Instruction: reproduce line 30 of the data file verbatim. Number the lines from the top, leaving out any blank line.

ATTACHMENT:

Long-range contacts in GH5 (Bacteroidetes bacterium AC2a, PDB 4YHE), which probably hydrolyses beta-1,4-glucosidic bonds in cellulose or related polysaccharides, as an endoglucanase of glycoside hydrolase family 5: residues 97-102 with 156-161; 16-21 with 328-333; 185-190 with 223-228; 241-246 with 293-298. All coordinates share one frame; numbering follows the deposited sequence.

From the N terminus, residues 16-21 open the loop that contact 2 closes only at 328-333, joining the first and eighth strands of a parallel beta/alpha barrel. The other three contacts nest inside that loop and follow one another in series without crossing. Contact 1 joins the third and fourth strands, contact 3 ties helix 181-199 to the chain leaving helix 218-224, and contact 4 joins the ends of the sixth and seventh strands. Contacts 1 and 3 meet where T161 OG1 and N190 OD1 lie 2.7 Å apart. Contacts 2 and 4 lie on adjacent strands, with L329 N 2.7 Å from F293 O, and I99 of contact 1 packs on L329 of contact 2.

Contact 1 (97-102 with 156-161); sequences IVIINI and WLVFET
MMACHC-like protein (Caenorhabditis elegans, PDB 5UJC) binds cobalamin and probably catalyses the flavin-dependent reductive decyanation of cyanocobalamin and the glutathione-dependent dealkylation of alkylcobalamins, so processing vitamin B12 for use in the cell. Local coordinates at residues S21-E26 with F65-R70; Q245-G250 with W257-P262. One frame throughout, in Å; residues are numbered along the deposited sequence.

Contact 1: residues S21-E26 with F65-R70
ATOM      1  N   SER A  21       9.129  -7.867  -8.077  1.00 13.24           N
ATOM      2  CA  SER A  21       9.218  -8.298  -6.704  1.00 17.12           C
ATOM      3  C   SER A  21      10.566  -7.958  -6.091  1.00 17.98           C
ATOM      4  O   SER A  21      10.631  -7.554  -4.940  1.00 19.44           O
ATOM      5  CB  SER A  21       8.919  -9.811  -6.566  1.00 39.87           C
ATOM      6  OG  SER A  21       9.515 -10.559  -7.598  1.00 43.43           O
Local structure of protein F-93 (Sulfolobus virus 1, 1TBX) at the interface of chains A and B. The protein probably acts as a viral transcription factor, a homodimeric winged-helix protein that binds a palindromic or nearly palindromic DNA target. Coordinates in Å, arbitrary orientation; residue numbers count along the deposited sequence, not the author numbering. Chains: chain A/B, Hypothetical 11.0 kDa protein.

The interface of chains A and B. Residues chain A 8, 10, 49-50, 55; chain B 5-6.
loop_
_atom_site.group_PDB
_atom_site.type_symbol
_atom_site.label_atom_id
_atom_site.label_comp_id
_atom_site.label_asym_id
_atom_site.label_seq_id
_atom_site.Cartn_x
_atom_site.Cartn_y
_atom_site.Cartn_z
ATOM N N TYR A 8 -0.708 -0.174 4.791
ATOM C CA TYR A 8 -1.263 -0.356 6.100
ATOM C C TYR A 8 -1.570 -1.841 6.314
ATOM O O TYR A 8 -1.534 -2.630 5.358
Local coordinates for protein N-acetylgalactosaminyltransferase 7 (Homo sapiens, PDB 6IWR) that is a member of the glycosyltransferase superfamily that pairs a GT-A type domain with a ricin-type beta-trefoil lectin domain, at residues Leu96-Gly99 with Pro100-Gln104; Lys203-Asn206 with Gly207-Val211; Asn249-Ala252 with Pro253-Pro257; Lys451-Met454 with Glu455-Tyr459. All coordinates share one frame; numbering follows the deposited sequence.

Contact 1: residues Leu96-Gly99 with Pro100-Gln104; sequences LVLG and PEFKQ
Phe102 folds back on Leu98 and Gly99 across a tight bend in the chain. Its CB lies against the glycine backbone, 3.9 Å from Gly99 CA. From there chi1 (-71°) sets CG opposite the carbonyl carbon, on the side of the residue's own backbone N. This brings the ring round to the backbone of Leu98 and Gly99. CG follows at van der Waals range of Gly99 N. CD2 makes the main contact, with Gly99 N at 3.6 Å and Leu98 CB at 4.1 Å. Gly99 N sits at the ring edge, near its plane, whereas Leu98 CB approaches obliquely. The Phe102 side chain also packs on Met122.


Phe102 folds back on Leu98 and Gly99 across a tight bend in the chain. Its CB lies against the glycine backbone, 3.9 Å from Gly99 CA. From there chi1 (-71°) sets CG opposite the carbonyl carbon, on the side of the residue's own backbone N. This brings the ring round to the backbone of Leu98 and Gly99. CG follows at van der Waals range of Gly99 N. CD2 makes the main contact, with Gly99 N at 3.6 Å and Leu98 CB at 4.1 Å. Gly99 N sits at the ring edge, near its plane, whereas Leu98 CB approaches obliquely. The Phe102 side chain also packs on Met122.